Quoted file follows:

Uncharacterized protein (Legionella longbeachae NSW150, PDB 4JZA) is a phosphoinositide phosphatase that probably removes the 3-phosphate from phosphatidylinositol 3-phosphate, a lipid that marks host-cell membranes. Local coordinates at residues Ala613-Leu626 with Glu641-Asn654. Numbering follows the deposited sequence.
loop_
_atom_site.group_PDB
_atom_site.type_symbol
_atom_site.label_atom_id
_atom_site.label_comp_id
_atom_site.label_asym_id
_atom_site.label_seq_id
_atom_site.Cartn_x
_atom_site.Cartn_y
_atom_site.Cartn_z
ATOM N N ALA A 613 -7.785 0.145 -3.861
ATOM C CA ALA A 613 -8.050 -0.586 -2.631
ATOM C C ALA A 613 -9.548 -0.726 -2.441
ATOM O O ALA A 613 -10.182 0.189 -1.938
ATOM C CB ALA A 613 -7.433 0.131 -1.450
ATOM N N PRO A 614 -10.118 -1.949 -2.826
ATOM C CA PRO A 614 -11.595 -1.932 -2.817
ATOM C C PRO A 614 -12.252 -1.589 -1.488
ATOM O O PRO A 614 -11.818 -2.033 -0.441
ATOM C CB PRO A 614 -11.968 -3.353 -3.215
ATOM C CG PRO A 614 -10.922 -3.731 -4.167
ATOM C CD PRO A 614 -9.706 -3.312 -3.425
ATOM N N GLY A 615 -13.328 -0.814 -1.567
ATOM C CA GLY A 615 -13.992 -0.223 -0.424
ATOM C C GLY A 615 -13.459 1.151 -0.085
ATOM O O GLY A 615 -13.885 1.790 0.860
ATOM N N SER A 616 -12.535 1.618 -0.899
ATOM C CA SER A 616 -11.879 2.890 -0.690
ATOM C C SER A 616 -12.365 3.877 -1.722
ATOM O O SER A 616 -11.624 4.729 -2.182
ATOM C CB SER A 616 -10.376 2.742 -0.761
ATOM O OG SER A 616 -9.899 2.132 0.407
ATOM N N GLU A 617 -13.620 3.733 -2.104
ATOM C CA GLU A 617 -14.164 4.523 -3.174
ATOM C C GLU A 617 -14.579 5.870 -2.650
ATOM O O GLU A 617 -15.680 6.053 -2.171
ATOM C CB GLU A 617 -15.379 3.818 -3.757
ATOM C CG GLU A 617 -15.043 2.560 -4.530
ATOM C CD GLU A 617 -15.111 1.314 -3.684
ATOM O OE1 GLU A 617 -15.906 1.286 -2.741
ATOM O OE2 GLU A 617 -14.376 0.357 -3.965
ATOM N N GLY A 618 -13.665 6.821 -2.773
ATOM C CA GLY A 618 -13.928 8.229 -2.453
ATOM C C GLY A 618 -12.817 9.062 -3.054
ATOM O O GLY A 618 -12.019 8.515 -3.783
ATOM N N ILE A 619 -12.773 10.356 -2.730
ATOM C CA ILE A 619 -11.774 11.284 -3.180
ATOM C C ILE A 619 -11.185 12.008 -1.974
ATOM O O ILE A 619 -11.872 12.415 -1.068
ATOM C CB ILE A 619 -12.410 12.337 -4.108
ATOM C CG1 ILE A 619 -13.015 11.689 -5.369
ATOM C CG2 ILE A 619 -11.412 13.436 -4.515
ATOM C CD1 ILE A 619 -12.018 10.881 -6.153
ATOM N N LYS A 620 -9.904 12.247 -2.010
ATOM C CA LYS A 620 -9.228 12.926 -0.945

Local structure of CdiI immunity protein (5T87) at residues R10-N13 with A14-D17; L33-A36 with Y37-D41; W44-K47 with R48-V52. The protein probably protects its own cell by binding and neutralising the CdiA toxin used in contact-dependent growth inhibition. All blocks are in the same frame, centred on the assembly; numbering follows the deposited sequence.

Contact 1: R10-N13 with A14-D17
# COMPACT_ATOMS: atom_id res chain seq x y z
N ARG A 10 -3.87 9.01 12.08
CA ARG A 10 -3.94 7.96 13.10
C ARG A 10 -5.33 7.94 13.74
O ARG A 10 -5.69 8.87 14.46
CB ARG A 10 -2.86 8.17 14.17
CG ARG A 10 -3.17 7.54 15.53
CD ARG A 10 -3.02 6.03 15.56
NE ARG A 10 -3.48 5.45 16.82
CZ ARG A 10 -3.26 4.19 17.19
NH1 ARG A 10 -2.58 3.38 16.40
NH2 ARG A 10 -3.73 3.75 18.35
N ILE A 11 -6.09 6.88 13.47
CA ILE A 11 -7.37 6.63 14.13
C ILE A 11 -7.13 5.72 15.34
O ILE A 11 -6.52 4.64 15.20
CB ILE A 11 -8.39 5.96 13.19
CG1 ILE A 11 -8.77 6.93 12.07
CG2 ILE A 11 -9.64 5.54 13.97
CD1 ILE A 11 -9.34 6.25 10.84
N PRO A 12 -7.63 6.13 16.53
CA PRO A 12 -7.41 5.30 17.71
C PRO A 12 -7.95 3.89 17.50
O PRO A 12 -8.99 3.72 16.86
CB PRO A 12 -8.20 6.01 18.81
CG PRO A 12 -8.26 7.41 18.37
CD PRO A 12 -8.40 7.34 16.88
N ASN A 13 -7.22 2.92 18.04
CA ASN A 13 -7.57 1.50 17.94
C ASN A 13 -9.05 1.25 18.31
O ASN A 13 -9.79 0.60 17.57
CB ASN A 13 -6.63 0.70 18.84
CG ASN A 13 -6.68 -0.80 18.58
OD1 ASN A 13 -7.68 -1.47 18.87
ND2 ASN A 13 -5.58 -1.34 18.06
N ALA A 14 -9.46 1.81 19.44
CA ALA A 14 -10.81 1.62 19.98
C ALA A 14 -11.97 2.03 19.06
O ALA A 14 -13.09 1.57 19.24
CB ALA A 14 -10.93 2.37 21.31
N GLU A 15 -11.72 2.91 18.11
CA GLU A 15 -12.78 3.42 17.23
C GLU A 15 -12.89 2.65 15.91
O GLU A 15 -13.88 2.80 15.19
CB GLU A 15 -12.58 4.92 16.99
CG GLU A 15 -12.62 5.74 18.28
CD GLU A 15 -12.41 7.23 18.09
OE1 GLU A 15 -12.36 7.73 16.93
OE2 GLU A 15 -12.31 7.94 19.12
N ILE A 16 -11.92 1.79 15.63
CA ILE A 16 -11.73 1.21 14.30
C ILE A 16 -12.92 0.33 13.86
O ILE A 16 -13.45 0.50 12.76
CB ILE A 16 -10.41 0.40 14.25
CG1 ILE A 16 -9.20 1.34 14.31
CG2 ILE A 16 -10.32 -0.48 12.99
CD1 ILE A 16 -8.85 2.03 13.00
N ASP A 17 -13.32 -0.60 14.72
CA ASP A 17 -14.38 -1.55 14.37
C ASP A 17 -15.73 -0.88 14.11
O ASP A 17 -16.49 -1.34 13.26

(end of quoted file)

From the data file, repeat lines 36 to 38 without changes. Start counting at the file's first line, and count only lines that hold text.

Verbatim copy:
ATOM C C GLU A 617 -14.579 5.870 -2.650
ATOM O O GLU A 617 -15.680 6.053 -2.171
ATOM C CB GLU A 617 -15.379 3.818 -3.757